AIDS, Hepatitis and Sexual Health

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Hepatitis A

Hep A is contained in feaces (shit) and must be ingested via contaminated food and water, or by ingesting contaminated faeces. This can be via food, drink and eating utensils handled by infected person, water contaminated by sewage or food, such as shellfish, contaminated by sewage, or anal/oral sex (rimming).


Washing hands and general hygiene practices.


Symptoms can include: jaundice (yellow), nausea, fever, dark urine, vomiting, poor appetite, pain in joints or below ribs on right side. Adults are likely to have symptoms (can be mild but severity of illness tends to increase with age). Children under 6 yrs may not have symptoms.


Different blood tests detect different stages of infection. See G.P. for specific information. Incubation 15-50 days to show symptoms (average 28 days)


From two weeks before symptoms until one week after symptoms.


Hepatitis A doesn't cause long-term liver damage. Most people recover by 2-3 months, the rest by 6 months. Someone infected by Hep A develops life-long immunity.


Usually conservative treatment of bed rest and adequate fluids monitored by a Doctor.


Two injections: O month and 6-12 months. Usually gives immunity for up to 10 yrs. Immunity may need to be checked 3 months. Combination Hep A and Hep B vaccinations are also available. Immunoglobulin injection (contains protective antibodies) may be of benefit in preventing or modifying the severity of infection. Must be given within 7 - 10 days of first being exposed to hepatitis A. If someone has been in an at risk situation, see G.P. immediately.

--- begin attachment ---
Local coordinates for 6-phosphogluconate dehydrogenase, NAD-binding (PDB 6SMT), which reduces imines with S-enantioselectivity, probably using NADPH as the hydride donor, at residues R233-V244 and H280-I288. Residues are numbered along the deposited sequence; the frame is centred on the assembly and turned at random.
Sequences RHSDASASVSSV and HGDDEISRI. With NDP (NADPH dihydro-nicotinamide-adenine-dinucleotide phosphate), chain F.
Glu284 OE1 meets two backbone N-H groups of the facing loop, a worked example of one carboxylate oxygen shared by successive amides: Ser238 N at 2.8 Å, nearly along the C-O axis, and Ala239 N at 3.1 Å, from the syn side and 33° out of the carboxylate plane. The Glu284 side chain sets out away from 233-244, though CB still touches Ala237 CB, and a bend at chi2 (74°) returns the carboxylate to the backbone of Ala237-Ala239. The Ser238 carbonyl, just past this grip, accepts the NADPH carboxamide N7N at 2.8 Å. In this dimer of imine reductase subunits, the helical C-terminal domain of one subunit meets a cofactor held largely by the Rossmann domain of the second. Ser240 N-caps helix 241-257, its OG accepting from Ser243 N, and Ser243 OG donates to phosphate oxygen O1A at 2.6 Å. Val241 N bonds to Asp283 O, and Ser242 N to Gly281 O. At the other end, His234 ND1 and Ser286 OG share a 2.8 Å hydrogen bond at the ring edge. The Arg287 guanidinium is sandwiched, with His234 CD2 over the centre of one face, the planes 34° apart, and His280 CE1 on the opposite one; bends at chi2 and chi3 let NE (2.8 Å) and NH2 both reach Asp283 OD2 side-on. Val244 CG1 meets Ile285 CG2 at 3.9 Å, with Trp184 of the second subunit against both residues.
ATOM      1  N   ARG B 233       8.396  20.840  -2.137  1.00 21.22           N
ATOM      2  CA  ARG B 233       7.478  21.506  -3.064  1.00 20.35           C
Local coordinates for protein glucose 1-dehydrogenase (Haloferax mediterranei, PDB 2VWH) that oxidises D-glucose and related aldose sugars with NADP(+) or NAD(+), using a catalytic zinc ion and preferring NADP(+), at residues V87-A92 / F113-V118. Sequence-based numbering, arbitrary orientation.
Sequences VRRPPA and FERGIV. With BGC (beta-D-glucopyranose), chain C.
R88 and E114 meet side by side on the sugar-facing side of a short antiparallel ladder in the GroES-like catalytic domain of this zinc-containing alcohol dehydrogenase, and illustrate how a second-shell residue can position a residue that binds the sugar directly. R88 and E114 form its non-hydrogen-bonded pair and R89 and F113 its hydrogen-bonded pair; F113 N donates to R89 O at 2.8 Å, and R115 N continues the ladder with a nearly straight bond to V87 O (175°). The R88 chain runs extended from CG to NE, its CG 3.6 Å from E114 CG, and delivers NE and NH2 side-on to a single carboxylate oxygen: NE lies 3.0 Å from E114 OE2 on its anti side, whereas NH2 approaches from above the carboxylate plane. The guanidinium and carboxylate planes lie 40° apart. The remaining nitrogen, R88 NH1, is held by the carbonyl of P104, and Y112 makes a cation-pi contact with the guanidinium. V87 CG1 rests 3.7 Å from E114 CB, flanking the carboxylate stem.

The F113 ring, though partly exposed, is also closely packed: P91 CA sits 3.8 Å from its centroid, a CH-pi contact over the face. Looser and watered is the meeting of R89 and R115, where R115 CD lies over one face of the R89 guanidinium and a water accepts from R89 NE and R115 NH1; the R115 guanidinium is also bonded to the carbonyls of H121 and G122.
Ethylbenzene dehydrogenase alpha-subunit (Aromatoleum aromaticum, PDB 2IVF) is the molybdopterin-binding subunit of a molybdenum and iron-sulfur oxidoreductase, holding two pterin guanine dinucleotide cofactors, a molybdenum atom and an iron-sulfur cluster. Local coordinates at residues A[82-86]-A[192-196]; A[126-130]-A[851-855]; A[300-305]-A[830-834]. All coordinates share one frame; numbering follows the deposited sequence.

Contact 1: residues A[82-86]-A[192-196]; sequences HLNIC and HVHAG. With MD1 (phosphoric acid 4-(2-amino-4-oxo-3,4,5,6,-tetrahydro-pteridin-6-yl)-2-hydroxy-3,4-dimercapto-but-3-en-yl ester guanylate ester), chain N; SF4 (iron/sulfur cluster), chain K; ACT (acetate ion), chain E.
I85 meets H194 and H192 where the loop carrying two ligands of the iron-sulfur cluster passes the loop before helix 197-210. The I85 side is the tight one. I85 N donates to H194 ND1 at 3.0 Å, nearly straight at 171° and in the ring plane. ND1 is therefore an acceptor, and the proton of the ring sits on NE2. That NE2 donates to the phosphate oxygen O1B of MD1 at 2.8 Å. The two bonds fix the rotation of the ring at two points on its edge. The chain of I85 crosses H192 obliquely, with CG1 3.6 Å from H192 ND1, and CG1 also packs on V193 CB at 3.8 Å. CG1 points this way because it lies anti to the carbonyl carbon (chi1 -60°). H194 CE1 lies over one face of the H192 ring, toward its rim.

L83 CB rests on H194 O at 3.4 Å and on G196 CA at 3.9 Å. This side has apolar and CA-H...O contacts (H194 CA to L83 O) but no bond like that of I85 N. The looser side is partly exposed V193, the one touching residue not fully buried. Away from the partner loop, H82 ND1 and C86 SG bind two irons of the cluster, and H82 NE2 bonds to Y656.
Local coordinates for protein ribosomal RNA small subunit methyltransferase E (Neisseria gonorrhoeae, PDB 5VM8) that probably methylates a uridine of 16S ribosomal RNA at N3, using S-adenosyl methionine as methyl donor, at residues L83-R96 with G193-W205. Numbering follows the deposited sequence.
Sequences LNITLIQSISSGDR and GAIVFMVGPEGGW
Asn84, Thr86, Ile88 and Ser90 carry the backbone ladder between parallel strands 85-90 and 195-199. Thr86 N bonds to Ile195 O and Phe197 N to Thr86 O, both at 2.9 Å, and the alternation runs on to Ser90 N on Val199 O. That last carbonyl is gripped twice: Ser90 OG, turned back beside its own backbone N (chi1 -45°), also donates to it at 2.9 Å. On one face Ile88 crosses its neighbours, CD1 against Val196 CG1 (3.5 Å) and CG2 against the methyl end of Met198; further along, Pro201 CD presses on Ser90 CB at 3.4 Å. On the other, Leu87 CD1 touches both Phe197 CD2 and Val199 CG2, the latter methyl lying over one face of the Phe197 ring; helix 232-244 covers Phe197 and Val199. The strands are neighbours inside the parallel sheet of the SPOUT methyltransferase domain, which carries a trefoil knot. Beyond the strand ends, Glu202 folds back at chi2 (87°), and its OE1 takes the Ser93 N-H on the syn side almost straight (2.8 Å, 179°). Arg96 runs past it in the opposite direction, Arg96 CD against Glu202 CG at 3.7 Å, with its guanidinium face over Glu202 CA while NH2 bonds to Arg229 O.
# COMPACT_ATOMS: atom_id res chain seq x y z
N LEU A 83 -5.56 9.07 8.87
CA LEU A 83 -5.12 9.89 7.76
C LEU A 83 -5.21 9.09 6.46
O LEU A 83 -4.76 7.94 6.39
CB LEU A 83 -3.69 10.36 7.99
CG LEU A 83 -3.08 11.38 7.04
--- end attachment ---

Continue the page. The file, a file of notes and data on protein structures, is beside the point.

Hepatitis B

Hepatitis B can be spread through blood, semen, vaginal fluid and breast milk. Hepatitis is caused by a virus called hepatitis B virus (HBV) that infects the liver. The term hepatitis means inflamation of the liver and there are causes other than viruses.


You may have no symptoms at all or you may contract a sever illness with jaundice (yellowing of the eyes and skin), fever, loss of appetite, tiredness and pain in the joints. In extreme cases hepatitis can cause serious liver damage.

Generally the illness lasts for months and passes eventually with rest. Most people are then immune and protected from getting the disease again.

Around 10 per cent of people who get the virus will have it for life. These people become "carriers" of hepatitis B and they can pass it on to others. They may not know they have the disease.

Chronic carriers may develop liver damage or liver cancer later in their lives.


Hepatitis B can be transmitted through unprotected vaginal or anal sex without the use of a condom, sharing any personal injecting equipment or tattoo and body piercing equipment that has not been steralised properly. A woman who is a carrier may pass the infection to her baby during childbirth.


There is no cure for hepatitis B, however, there are new tratments available for people who are carriers.


There is a safe, effective vaccine to prevent hepatitis B. This usually involves two or three injections over six months. Any doctor or clinic can arrange hepatitis B vaccination.

The virus can be prevented by using condoms correctly for vaginal or anal sex and by not sharing injecting drug equipment, including spoons, tourniquets and water.

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